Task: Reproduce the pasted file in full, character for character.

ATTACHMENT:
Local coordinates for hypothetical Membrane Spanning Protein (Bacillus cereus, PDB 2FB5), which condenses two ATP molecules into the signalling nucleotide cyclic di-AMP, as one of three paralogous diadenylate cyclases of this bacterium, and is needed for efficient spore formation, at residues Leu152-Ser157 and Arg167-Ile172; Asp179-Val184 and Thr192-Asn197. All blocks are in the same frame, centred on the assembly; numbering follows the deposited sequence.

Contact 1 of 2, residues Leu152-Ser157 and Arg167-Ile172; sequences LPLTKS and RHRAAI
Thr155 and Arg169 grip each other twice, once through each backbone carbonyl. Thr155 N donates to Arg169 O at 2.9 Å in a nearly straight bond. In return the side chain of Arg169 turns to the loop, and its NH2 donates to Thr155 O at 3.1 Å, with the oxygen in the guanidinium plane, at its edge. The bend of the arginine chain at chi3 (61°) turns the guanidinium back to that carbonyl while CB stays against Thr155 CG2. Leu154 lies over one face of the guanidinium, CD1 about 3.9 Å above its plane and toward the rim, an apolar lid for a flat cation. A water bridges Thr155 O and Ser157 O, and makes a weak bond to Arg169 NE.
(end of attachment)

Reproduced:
Local coordinates for hypothetical Membrane Spanning Protein (Bacillus cereus, PDB 2FB5), which condenses two ATP molecules into the signalling nucleotide cyclic di-AMP, as one of three paralogous diadenylate cyclases of this bacterium, and is needed for efficient spore formation, at residues Leu152-Ser157 and Arg167-Ile172; Asp179-Val184 and Thr192-Asn197. All blocks are in the same frame, centred on the assembly; numbering follows the deposited sequence.

Contact 1 of 2, residues Leu152-Ser157 and Arg167-Ile172; sequences LPLTKS and RHRAAI
Thr155 and Arg169 grip each other twice, once through each backbone carbonyl. Thr155 N donates to Arg169 O at 2.9 Å in a nearly straight bond. In return the side chain of Arg169 turns to the loop, and its NH2 donates to Thr155 O at 3.1 Å, with the oxygen in the guanidinium plane, at its edge. The bend of the arginine chain at chi3 (61°) turns the guanidinium back to that carbonyl while CB stays against Thr155 CG2. Leu154 lies over one face of the guanidinium, CD1 about 3.9 Å above its plane and toward the rim, an apolar lid for a flat cation. A water bridges Thr155 O and Ser157 O, and makes a weak bond to Arg169 NE.